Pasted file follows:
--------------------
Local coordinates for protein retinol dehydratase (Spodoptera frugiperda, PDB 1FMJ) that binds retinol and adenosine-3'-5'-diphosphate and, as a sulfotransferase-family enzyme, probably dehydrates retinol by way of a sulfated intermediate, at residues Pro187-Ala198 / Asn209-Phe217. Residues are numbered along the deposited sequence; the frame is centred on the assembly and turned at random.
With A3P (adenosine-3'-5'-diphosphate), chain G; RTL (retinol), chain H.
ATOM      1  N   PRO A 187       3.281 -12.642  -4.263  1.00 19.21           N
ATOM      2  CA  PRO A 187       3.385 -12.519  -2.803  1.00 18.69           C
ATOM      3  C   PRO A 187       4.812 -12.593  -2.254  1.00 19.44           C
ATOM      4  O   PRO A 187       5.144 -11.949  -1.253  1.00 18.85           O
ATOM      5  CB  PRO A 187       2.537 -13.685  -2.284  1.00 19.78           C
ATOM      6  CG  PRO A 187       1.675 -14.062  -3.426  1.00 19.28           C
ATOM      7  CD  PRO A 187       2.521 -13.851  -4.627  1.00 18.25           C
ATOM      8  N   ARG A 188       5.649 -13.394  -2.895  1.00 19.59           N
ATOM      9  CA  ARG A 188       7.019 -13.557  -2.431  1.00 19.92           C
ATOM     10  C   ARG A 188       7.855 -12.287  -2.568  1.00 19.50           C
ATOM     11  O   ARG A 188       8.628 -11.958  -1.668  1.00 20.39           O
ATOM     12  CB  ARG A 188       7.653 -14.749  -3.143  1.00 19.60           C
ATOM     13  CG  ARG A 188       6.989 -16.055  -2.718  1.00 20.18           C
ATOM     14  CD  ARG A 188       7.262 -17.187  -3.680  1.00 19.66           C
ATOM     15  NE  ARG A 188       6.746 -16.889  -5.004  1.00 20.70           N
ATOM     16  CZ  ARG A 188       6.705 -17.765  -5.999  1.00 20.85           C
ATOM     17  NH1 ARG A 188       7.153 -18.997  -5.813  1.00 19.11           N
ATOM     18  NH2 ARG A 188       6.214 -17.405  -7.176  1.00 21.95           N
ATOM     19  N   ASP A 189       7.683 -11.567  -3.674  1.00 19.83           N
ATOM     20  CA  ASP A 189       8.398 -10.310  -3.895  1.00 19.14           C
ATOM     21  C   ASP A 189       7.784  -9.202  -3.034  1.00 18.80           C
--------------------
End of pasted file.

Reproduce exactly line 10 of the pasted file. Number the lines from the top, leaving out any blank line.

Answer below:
ATOM      8  N   ARG A 188       5.649 -13.394  -2.895  1.00 19.59           N